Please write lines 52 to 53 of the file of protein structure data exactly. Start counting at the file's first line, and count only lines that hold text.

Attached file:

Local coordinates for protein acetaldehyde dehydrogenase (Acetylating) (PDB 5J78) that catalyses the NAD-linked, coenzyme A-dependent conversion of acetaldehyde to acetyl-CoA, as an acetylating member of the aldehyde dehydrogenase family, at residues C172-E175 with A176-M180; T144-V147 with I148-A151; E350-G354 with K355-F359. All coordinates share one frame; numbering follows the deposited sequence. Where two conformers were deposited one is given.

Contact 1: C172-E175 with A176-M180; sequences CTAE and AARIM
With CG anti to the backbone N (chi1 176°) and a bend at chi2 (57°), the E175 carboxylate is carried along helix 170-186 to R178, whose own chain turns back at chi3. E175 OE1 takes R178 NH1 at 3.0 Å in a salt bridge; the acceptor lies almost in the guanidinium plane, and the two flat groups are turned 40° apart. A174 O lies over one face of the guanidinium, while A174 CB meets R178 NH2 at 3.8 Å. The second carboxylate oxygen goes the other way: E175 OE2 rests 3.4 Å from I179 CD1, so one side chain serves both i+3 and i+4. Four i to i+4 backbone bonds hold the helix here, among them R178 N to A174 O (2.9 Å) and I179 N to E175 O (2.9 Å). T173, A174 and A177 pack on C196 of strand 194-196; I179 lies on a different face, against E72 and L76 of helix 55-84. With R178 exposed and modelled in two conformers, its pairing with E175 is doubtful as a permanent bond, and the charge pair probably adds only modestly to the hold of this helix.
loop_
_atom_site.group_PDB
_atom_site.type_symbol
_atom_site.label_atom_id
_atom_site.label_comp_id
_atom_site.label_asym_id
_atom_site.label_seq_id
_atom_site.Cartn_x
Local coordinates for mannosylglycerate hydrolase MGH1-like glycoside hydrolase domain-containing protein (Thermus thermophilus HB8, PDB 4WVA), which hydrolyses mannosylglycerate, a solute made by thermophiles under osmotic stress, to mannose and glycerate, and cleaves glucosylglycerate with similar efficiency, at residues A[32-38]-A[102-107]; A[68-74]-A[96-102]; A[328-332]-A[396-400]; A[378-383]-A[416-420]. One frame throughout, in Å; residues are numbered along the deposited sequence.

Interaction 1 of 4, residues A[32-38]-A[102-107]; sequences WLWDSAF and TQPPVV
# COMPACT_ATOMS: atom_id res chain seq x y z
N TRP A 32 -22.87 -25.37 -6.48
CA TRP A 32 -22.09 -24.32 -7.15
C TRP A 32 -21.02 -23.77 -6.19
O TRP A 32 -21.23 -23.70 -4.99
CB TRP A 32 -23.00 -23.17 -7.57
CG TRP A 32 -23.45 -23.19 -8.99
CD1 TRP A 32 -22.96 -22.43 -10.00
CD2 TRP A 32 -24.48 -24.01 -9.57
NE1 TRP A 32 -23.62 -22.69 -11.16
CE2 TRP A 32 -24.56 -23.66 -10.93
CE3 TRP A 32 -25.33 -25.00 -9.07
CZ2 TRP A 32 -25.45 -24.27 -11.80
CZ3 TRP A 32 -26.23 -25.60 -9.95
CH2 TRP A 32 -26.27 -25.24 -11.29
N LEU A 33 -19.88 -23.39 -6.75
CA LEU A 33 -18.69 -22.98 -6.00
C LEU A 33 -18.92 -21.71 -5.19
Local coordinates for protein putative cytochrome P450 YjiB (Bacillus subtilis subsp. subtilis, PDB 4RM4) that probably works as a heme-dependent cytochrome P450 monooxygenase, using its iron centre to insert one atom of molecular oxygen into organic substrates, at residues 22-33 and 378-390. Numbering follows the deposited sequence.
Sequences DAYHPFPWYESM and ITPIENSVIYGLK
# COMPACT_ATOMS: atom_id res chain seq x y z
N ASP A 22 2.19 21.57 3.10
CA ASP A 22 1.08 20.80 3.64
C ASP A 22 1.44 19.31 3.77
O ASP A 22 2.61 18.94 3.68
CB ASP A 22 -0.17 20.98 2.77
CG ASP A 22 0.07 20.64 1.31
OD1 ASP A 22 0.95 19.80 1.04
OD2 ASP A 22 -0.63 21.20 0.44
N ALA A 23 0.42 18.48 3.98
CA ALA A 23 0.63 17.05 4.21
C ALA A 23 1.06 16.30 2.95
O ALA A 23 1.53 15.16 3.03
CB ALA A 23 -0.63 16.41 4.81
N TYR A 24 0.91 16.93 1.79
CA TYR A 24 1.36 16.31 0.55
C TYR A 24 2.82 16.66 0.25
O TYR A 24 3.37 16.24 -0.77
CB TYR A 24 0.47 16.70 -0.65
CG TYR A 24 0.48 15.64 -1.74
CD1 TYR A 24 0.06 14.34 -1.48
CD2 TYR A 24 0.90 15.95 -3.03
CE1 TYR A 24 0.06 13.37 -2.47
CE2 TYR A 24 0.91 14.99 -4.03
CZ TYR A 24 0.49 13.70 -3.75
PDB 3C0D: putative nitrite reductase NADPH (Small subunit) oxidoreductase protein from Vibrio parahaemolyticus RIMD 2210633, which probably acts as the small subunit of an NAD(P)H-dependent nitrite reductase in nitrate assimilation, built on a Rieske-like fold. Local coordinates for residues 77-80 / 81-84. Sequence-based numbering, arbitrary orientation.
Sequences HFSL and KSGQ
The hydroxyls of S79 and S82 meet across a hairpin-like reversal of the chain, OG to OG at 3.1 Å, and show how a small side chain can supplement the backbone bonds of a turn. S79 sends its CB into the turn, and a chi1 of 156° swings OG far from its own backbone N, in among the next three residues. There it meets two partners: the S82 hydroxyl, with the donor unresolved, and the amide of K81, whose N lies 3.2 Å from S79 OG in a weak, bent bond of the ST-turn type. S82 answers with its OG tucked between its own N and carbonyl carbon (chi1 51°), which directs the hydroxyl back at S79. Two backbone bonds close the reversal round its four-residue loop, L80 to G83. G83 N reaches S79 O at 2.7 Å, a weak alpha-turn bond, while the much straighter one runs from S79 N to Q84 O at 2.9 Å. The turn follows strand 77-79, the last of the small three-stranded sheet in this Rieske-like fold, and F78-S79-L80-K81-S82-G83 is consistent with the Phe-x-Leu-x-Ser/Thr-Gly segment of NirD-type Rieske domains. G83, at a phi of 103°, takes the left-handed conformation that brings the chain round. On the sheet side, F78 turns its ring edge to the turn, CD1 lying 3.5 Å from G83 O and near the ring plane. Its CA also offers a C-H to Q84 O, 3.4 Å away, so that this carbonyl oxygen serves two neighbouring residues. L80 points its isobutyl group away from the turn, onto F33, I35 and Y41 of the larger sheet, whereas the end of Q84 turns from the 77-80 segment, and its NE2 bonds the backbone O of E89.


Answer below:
CB TYR A 24 0.47 16.70 -0.65
CG TYR A 24 0.48 15.64 -1.74